Most people dread moving homes or even changing the interior layout of their existing house. Despite all the excitement and optimism that comes with a fresh start, moving furniture upstairs, downstairs, through narrow openings and tight spaces can be exhausting and stressful. Especially when you are stuck in the hallway with a lovely (as your girlfriend says) sofa that is too big or long to turn the corner. You may be surprised that the question of finding the largest possible figure which can maneuver past a right-angle turn has also bothered scientists and scholars for nearly a century. 

The Sofa Formula

People come up with a vast range of solutions to solve their “sofa problem,” and scientists have their way – the mathematical way of course. Dan Romik, a Professor of Mathematics and the Chair of the Department of Mathematics at UC Davis, is one such scientist. He designed a couple of sofa models to a relatively big size which can easily fit through a corridor with a 90-degree corner, and to take it one step further, he also added a second angle to his theoretical hallway.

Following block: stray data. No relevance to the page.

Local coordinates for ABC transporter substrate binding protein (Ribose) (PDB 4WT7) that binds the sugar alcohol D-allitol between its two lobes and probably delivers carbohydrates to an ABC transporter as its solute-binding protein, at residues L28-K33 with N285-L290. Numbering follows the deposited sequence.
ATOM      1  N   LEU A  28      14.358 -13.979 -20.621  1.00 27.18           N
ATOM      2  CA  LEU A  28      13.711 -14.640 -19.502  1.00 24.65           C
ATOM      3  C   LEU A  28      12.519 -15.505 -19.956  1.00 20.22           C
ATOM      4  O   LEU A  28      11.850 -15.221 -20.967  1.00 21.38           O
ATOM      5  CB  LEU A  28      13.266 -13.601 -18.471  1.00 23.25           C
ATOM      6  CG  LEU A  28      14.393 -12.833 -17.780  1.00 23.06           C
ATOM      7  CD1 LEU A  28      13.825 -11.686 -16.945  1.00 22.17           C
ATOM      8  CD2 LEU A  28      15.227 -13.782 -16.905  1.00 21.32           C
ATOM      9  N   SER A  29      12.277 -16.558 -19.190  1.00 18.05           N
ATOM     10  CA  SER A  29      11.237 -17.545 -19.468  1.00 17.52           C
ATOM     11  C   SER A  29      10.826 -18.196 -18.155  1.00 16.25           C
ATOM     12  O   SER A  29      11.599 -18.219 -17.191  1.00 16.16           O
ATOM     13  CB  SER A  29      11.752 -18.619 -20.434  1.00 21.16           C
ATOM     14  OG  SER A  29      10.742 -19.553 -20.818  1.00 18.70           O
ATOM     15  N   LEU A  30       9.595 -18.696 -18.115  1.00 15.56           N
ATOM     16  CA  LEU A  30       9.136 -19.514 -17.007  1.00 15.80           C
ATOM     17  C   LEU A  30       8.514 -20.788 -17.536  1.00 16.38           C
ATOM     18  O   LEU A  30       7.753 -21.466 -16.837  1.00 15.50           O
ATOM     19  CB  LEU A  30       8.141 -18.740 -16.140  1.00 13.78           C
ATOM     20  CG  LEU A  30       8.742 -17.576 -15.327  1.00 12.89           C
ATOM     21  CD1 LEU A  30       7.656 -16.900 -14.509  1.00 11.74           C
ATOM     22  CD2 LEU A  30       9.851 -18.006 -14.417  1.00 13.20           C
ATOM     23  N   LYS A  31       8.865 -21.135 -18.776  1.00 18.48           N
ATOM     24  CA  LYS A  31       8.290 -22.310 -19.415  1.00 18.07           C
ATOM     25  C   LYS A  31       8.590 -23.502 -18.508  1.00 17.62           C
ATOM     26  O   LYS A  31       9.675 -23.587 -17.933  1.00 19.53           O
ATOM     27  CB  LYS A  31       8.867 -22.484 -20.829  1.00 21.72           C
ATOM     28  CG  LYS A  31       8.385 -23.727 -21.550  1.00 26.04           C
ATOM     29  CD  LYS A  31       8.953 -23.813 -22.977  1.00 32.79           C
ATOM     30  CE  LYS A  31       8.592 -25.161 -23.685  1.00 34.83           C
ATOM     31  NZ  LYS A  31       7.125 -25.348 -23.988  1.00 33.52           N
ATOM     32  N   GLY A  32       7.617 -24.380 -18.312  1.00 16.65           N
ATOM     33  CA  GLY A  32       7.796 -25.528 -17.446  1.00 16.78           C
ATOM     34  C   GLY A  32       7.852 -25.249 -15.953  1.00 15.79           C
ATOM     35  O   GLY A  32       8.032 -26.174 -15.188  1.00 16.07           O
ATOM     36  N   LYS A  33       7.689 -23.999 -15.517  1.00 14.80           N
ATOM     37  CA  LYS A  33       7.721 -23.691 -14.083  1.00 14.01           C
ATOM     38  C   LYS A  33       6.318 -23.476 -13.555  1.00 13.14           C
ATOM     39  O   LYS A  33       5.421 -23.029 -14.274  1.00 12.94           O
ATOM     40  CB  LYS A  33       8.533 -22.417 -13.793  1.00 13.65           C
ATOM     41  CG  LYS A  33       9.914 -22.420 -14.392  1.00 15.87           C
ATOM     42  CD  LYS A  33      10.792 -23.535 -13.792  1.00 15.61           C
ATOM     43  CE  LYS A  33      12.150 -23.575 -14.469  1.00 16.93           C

As a true expert in combinatorics (a branch of mathematics dealing with combinations of objects), Prof. Romik started with abstract figures and by drawing on previous “sofa problem” research and derived the formula of the figure that can achieve the goal. The final product consists of 18 distinct pieces which we must admit, looks a little weird.

He also used a 3D printer to make physical prototypes of his innovative and ambidextrous sofa. “I’m excited by how 3D technology can be used in math. Having something you can move around with your hands can really help your intuition,” he says.

Dan Romik published the entire study in the Experimental Mathematics Journal, where he also added CAD files of the hallways and sofa models that are free to download.

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